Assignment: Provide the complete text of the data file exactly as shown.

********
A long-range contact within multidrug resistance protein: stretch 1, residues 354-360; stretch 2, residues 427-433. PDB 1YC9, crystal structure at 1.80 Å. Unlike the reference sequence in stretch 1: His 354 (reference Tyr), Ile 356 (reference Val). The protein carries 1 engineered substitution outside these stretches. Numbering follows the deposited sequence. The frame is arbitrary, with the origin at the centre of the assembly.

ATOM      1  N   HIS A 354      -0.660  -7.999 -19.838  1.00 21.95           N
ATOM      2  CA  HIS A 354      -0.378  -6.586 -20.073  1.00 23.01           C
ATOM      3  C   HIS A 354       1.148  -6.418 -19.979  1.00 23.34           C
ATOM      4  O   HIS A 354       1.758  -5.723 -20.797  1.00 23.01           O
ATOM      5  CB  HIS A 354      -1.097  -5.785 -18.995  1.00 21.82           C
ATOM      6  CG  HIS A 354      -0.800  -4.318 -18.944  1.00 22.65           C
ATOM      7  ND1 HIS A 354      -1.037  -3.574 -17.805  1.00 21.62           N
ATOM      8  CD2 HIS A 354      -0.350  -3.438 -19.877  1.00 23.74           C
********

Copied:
A long-range contact within multidrug resistance protein: stretch 1, residues 354-360; stretch 2, residues 427-433. PDB 1YC9, crystal structure at 1.80 Å. Unlike the reference sequence in stretch 1: His 354 (reference Tyr), Ile 356 (reference Val). The protein carries 1 engineered substitution outside these stretches. Numbering follows the deposited sequence. The frame is arbitrary, with the origin at the centre of the assembly.

ATOM      1  N   HIS A 354      -0.660  -7.999 -19.838  1.00 21.95           N
ATOM      2  CA  HIS A 354      -0.378  -6.586 -20.073  1.00 23.01           C
ATOM      3  C   HIS A 354       1.148  -6.418 -19.979  1.00 23.34           C
ATOM      4  O   HIS A 354       1.758  -5.723 -20.797  1.00 23.01           O
ATOM      5  CB  HIS A 354      -1.097  -5.785 -18.995  1.00 21.82           C
ATOM      6  CG  HIS A 354      -0.800  -4.318 -18.944  1.00 22.65           C
ATOM      7  ND1 HIS A 354      -1.037  -3.574 -17.805  1.00 21.62           N
ATOM      8  CD2 HIS A 354      -0.350  -3.438 -19.877  1.00 23.74           C